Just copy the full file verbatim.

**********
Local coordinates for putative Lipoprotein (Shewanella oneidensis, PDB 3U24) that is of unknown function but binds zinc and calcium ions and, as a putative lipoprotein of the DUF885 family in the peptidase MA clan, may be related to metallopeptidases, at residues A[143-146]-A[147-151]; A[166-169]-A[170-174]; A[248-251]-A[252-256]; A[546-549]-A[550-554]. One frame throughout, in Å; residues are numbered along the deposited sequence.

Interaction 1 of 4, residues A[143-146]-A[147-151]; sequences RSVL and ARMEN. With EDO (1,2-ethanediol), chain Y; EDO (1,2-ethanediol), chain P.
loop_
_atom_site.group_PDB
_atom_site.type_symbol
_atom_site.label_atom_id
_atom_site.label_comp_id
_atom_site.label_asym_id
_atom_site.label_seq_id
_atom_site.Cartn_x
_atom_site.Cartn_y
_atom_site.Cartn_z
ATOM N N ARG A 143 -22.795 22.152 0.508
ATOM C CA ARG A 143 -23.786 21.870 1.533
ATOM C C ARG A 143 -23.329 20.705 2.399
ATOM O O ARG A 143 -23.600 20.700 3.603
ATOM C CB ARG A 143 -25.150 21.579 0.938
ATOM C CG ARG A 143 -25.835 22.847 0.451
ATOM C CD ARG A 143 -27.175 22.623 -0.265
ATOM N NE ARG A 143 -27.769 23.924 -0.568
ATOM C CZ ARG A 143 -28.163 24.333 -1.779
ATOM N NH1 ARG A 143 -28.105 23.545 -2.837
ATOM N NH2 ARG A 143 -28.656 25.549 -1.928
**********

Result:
Local coordinates for putative Lipoprotein (Shewanella oneidensis, PDB 3U24) that is of unknown function but binds zinc and calcium ions and, as a putative lipoprotein of the DUF885 family in the peptidase MA clan, may be related to metallopeptidases, at residues A[143-146]-A[147-151]; A[166-169]-A[170-174]; A[248-251]-A[252-256]; A[546-549]-A[550-554]. One frame throughout, in Å; residues are numbered along the deposited sequence.

Interaction 1 of 4, residues A[143-146]-A[147-151]; sequences RSVL and ARMEN. With EDO (1,2-ethanediol), chain Y; EDO (1,2-ethanediol), chain P.
loop_
_atom_site.group_PDB
_atom_site.type_symbol
_atom_site.label_atom_id
_atom_site.label_comp_id
_atom_site.label_asym_id
_atom_site.label_seq_id
_atom_site.Cartn_x
_atom_site.Cartn_y
_atom_site.Cartn_z
ATOM N N ARG A 143 -22.795 22.152 0.508
ATOM C CA ARG A 143 -23.786 21.870 1.533
ATOM C C ARG A 143 -23.329 20.705 2.399
ATOM O O ARG A 143 -23.600 20.700 3.603
ATOM C CB ARG A 143 -25.150 21.579 0.938
ATOM C CG ARG A 143 -25.835 22.847 0.451
ATOM C CD ARG A 143 -27.175 22.623 -0.265
ATOM N NE ARG A 143 -27.769 23.924 -0.568
ATOM C CZ ARG A 143 -28.163 24.333 -1.779
ATOM N NH1 ARG A 143 -28.105 23.545 -2.837
ATOM N NH2 ARG A 143 -28.656 25.549 -1.928